- 1. Carrydown
- 1.1. A note from the author
- 2. Revisiting the Dead Zone
- 3. Visual evidence
- 3.1. Burn at the arrows after 22 games
- 3.2. End of the oil pattern (41 feet) before bowling
- 3.3. Burn at the end of the oil pattern after 22 games
- 3.4. Burn at 37 feet after 22 games
- 3.5. Burn at 34 feet after 22 games
- 4. What does all this mean?
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Way back in December of 2009, I wrote an article for Bowling This Month entitled The Dead Zone. In it, I talked about the area of burn that is created at the end of an oil pattern as modern oil-absorbing balls create an area of ultra-friction that is so dry that it quickly depletes the energy that is stored in the ball, causing it to stop hooking before getting anywhere near the intended line to the pocket.
Four years later in 2013, USBC Gold coach Joe Slowinski wrote another article for Bowling This Month entitled El Dorado and El Diablo: Understanding Good and Bad Friction. In this article, he expanded the concept of the Dead Zone to include more information to explore the difficult concept that the friction we have always thought was necessary to help us to get the ball to hook can also cause the ball to hook early, resulting in an over/under reaction that leaves shots missed to the right unable to get back to the pocket and shots missed left diving through the nose and leaving ugly splits.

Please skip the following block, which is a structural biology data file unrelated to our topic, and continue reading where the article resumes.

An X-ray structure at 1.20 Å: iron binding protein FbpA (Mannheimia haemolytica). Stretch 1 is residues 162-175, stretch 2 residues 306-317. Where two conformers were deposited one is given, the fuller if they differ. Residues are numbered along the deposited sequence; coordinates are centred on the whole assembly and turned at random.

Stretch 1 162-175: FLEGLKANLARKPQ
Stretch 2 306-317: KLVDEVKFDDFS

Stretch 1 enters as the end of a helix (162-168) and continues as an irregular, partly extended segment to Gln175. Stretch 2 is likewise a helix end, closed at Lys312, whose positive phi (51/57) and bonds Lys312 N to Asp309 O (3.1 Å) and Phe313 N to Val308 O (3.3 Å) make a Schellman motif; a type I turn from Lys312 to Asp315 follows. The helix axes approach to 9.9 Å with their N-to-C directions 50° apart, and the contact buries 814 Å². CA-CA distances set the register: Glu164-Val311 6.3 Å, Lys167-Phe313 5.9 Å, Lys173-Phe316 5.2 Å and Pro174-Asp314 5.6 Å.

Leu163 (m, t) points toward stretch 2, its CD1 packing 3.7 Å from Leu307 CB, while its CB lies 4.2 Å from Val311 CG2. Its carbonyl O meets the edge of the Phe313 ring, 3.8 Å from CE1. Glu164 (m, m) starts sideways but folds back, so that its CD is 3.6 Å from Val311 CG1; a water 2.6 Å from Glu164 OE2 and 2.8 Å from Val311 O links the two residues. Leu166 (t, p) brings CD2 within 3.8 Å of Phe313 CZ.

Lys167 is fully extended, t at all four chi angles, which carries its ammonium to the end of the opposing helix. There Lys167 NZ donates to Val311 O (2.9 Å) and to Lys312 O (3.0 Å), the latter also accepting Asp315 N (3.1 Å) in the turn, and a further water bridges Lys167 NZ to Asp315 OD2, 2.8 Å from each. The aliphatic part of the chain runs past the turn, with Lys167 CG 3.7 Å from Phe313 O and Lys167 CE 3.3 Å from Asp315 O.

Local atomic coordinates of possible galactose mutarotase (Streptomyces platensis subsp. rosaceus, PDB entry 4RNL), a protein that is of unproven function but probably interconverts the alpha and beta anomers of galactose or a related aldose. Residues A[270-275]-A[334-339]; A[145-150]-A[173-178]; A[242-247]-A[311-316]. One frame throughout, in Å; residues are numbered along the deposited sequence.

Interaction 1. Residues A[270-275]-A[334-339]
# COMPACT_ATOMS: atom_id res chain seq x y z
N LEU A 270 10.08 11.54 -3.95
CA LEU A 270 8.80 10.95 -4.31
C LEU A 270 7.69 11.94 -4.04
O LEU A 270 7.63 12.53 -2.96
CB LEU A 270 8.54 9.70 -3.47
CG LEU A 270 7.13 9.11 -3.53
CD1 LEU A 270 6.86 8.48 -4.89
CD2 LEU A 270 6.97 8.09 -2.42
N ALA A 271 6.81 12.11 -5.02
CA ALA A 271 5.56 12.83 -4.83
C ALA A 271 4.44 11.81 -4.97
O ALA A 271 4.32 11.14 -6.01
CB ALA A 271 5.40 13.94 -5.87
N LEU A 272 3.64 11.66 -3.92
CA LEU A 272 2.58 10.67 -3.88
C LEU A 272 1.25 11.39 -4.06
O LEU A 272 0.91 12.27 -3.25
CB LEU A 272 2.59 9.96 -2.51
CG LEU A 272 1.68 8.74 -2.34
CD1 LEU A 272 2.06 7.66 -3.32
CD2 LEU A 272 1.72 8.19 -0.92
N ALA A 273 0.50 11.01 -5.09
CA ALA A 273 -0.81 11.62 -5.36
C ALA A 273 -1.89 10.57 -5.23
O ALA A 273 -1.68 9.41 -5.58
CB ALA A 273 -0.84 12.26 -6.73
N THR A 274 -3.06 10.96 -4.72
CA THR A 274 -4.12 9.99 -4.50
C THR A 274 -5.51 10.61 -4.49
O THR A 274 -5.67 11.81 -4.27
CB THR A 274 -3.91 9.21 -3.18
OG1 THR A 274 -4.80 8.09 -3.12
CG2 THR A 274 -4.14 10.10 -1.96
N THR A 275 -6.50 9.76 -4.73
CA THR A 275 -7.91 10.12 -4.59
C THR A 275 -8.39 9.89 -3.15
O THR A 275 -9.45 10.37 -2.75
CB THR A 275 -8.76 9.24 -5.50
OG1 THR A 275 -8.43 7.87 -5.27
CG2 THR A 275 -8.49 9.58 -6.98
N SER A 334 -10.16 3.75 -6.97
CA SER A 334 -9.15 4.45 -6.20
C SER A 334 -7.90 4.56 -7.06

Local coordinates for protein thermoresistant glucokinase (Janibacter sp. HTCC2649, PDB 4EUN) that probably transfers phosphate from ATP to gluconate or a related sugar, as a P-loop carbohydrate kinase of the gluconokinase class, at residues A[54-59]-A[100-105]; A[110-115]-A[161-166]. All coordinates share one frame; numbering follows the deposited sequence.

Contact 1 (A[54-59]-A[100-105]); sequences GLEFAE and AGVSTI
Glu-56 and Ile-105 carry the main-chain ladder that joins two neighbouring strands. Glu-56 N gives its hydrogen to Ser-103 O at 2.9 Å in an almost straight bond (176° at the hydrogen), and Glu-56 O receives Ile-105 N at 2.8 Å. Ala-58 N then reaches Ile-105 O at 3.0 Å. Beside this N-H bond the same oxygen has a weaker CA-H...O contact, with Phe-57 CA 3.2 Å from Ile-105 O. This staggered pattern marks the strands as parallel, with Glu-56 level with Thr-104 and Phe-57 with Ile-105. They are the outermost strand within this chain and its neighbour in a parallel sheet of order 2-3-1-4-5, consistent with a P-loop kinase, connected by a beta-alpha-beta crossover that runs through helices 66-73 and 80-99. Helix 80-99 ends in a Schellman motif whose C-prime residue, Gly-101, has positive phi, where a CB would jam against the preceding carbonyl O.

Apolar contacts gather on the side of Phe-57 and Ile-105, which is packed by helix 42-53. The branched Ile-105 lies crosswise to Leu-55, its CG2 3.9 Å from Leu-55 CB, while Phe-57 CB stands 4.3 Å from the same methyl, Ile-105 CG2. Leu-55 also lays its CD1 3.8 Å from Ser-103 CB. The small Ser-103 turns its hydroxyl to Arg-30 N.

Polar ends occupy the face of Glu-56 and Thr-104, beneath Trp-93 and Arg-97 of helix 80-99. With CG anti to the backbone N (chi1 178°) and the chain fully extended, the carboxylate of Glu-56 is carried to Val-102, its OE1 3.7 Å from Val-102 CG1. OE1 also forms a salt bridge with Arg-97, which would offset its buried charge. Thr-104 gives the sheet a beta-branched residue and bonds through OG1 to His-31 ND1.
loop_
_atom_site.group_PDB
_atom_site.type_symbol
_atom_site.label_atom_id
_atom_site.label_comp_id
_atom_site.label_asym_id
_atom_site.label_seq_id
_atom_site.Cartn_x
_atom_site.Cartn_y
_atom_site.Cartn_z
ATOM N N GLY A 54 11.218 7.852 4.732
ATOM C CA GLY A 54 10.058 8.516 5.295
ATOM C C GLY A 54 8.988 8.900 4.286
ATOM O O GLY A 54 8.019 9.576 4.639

As bowling balls have continued to become stronger and stronger, they are absorbing more and more oil, which has resulted in the appearance of El Diablo—the Dead Zone—happening faster and faster as league play progresses. It happens so fast, in fact, that changing lanes are often seen before the first game even begins following just ten minutes of shadow practice. Bowlers who don’t understand what causes the Dead Zone often go about attacking the change in the lane’s reaction in ways that actually make the situation worse instead of better.
Before I can begin to describe ways in which you can defeat the dreaded Dead Zone and find the good friction that is El Dorado—the City of Gold—there is a very touchy subject that ...
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